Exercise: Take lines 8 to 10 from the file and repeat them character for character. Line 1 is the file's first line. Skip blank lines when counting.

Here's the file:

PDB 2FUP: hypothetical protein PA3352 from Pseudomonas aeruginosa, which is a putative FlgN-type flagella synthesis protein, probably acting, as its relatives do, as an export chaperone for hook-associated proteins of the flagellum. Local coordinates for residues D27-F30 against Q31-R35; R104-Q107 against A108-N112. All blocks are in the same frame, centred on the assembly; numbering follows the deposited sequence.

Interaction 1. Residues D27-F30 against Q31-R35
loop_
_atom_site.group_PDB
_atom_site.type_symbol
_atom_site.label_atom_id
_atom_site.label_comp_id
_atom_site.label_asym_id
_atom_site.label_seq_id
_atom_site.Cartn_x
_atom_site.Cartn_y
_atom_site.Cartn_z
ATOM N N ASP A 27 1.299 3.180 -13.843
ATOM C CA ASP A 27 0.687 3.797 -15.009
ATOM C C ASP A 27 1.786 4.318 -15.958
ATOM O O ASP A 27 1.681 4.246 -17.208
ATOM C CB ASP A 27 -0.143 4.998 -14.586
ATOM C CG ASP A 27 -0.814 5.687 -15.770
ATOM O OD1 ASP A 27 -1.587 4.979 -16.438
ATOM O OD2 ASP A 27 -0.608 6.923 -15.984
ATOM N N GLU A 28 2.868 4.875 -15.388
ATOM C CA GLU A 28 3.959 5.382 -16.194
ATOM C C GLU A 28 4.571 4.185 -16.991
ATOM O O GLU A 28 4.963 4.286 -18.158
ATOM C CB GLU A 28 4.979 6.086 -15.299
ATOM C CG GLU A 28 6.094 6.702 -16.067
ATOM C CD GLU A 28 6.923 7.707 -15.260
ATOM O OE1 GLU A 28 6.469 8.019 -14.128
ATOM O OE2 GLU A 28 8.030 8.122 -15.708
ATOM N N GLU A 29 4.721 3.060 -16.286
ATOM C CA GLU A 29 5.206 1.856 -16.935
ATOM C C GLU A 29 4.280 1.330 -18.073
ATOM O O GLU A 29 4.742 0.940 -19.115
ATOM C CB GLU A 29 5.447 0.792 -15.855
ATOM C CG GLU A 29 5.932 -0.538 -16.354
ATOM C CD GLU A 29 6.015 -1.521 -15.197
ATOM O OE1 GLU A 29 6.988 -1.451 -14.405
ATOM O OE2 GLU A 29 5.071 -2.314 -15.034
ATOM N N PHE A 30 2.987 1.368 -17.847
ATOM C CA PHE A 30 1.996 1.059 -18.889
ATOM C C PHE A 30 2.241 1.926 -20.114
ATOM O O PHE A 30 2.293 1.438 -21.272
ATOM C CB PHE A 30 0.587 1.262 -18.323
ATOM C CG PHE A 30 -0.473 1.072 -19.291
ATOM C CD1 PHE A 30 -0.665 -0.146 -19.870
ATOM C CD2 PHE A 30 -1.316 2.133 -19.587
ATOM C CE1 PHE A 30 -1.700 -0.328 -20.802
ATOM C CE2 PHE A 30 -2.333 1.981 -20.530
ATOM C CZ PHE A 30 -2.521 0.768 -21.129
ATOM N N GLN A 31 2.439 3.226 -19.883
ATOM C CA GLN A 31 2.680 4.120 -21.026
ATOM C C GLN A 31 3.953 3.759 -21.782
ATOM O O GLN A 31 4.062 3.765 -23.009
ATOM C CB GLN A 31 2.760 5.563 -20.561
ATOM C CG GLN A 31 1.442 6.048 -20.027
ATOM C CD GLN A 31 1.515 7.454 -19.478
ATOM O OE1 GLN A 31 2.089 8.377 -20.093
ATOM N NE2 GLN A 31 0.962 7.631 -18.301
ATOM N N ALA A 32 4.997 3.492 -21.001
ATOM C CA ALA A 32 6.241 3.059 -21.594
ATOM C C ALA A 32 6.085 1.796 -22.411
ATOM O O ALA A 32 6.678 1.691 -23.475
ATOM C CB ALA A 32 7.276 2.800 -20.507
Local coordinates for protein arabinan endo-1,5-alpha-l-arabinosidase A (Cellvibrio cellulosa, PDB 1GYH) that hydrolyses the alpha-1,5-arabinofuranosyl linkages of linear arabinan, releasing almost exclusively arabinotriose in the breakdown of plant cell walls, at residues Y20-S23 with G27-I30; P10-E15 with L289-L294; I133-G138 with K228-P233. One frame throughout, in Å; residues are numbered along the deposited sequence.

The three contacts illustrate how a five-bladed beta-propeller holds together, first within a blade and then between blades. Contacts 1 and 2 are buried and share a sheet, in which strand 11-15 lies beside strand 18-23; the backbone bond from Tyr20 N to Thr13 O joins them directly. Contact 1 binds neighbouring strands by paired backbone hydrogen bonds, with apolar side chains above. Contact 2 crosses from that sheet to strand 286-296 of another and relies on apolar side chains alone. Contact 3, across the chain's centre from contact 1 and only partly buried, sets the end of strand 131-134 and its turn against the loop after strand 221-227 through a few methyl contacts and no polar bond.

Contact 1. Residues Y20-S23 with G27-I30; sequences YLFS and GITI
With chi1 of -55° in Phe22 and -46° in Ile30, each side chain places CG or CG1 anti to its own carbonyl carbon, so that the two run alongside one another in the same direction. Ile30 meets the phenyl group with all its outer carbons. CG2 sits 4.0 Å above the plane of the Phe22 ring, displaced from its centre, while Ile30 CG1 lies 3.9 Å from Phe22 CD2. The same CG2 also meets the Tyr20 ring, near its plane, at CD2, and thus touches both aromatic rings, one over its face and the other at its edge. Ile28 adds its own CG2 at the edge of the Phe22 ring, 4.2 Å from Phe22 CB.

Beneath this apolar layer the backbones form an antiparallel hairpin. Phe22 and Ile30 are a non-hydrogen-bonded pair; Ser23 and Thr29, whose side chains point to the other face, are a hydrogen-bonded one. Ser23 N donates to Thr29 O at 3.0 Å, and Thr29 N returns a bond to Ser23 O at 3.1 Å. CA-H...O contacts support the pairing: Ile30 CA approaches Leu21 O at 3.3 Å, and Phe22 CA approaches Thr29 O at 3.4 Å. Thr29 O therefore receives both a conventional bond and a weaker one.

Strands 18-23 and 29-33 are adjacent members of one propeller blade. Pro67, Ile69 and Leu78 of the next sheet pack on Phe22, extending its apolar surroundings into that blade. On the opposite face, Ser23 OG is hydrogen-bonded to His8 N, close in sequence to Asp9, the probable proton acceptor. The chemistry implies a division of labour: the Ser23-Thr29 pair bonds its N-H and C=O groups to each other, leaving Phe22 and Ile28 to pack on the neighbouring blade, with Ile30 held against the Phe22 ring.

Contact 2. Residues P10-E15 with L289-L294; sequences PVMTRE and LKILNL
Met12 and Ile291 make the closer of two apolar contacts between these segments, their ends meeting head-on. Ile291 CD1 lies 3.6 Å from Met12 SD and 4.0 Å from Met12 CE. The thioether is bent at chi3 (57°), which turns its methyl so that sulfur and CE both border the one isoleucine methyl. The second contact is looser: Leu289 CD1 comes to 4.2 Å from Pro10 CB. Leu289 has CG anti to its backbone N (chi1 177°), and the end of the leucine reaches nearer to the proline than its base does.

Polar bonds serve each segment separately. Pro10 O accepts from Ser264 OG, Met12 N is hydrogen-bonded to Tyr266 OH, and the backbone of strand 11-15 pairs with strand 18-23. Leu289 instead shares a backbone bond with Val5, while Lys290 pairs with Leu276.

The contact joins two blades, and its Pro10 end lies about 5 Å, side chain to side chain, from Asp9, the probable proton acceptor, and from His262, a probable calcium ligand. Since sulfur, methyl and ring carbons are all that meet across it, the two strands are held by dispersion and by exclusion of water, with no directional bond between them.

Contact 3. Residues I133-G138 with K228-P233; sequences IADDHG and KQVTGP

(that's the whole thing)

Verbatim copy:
_atom_site.label_asym_id
_atom_site.label_seq_id
_atom_site.Cartn_x